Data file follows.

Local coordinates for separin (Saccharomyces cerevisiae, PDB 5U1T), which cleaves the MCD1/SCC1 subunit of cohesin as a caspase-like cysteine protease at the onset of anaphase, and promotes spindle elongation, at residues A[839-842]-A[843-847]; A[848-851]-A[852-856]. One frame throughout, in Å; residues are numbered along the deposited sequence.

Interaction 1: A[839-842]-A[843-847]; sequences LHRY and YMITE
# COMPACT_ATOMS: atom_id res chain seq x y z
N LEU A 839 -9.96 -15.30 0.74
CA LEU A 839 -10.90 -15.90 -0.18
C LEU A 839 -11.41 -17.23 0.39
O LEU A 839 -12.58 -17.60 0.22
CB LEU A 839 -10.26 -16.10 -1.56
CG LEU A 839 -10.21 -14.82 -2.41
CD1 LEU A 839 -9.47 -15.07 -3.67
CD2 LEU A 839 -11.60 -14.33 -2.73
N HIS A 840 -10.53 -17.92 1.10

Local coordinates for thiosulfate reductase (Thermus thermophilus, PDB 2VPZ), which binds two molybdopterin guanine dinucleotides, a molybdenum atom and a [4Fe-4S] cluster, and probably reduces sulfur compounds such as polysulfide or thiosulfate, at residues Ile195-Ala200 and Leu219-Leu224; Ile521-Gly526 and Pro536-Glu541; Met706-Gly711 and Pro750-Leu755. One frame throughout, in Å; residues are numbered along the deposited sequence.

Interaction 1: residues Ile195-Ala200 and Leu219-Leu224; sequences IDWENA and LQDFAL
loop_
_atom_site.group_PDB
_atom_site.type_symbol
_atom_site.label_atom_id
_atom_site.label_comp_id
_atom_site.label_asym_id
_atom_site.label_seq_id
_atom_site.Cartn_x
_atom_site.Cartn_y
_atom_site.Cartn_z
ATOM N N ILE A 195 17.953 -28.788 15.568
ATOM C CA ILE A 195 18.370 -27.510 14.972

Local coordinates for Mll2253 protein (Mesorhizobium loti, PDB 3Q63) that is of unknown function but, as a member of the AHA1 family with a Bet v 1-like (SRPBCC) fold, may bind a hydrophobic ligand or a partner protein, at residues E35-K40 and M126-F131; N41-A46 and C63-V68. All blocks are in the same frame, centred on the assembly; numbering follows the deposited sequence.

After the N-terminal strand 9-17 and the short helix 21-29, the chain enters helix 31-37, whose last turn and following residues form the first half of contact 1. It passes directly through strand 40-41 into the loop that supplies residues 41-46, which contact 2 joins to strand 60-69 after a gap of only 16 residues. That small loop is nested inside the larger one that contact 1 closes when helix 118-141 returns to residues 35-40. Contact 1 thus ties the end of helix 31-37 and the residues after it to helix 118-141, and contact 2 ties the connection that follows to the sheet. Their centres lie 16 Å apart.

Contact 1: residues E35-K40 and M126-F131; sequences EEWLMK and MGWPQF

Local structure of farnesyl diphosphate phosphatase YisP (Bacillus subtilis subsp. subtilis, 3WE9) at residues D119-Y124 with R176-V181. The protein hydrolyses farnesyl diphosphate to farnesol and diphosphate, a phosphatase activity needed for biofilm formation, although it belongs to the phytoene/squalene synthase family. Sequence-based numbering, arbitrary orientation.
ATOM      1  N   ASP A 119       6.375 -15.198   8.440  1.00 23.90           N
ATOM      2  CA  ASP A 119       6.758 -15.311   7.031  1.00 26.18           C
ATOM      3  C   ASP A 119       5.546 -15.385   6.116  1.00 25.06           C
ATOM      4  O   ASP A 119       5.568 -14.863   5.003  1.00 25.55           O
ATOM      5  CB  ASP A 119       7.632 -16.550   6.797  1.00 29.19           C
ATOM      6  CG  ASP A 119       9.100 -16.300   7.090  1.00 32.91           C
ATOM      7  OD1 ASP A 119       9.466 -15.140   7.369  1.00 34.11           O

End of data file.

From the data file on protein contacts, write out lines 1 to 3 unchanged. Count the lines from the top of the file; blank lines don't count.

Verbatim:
Local coordinates for separin (Saccharomyces cerevisiae, PDB 5U1T), which cleaves the MCD1/SCC1 subunit of cohesin as a caspase-like cysteine protease at the onset of anaphase, and promotes spindle elongation, at residues A[839-842]-A[843-847]; A[848-851]-A[852-856]. One frame throughout, in Å; residues are numbered along the deposited sequence.

Interaction 1: A[839-842]-A[843-847]; sequences LHRY and YMITE
# COMPACT_ATOMS: atom_id res chain seq x y z